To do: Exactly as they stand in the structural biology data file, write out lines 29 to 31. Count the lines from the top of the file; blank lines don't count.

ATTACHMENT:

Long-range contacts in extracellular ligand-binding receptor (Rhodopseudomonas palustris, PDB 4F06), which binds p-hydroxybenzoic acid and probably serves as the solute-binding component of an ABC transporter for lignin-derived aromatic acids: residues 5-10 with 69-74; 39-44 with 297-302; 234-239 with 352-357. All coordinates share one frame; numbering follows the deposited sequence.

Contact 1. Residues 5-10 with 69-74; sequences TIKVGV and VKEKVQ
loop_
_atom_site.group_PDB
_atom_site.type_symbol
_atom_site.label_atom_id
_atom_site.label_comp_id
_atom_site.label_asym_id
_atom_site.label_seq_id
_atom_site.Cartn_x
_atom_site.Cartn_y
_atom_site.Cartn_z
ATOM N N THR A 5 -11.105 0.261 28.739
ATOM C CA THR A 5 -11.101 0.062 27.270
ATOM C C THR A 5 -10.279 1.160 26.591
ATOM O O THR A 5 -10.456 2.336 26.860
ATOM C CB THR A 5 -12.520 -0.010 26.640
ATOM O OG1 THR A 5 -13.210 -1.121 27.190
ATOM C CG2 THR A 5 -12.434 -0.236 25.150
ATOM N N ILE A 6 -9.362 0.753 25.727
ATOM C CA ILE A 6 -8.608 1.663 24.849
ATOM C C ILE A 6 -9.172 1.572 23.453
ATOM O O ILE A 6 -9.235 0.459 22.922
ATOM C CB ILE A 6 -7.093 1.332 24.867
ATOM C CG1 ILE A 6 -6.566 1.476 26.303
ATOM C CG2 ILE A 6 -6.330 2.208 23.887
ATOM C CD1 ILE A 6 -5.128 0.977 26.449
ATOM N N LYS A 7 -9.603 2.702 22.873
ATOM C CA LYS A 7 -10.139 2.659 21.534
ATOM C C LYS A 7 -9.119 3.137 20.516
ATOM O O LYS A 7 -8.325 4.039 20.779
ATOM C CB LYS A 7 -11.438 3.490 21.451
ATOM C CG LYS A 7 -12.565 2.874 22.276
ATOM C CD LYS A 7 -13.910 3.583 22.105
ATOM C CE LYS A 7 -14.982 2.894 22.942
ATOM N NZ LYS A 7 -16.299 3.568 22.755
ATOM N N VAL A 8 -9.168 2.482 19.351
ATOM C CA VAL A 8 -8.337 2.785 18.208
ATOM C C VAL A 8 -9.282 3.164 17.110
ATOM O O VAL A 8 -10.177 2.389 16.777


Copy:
ATOM C CA LYS A 7 -10.139 2.659 21.534
ATOM C C LYS A 7 -9.119 3.137 20.516
ATOM O O LYS A 7 -8.325 4.039 20.779